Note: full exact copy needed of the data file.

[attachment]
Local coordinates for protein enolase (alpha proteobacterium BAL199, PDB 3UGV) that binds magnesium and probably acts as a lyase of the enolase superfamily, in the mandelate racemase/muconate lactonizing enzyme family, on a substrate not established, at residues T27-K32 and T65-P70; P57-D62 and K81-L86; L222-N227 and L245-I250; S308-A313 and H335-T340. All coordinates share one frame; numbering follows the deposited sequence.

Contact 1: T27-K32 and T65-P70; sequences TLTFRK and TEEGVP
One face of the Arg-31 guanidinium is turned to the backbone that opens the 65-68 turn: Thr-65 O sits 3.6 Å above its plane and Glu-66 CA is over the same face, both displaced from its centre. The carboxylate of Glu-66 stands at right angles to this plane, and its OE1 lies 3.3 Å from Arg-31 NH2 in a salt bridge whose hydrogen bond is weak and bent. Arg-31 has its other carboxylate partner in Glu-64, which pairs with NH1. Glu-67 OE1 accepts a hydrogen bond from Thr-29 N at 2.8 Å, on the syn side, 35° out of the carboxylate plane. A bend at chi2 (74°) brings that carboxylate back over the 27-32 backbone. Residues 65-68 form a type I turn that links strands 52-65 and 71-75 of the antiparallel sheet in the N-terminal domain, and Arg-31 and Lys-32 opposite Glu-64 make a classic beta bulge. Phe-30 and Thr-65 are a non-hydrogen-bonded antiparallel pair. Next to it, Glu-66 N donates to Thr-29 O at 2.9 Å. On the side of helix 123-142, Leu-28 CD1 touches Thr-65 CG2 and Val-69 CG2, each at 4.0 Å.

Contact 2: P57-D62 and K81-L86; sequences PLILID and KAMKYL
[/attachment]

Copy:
Local coordinates for protein enolase (alpha proteobacterium BAL199, PDB 3UGV) that binds magnesium and probably acts as a lyase of the enolase superfamily, in the mandelate racemase/muconate lactonizing enzyme family, on a substrate not established, at residues T27-K32 and T65-P70; P57-D62 and K81-L86; L222-N227 and L245-I250; S308-A313 and H335-T340. All coordinates share one frame; numbering follows the deposited sequence.

Contact 1: T27-K32 and T65-P70; sequences TLTFRK and TEEGVP
One face of the Arg-31 guanidinium is turned to the backbone that opens the 65-68 turn: Thr-65 O sits 3.6 Å above its plane and Glu-66 CA is over the same face, both displaced from its centre. The carboxylate of Glu-66 stands at right angles to this plane, and its OE1 lies 3.3 Å from Arg-31 NH2 in a salt bridge whose hydrogen bond is weak and bent. Arg-31 has its other carboxylate partner in Glu-64, which pairs with NH1. Glu-67 OE1 accepts a hydrogen bond from Thr-29 N at 2.8 Å, on the syn side, 35° out of the carboxylate plane. A bend at chi2 (74°) brings that carboxylate back over the 27-32 backbone. Residues 65-68 form a type I turn that links strands 52-65 and 71-75 of the antiparallel sheet in the N-terminal domain, and Arg-31 and Lys-32 opposite Glu-64 make a classic beta bulge. Phe-30 and Thr-65 are a non-hydrogen-bonded antiparallel pair. Next to it, Glu-66 N donates to Thr-29 O at 2.9 Å. On the side of helix 123-142, Leu-28 CD1 touches Thr-65 CG2 and Val-69 CG2, each at 4.0 Å.

Contact 2: P57-D62 and K81-L86; sequences PLILID and KAMKYL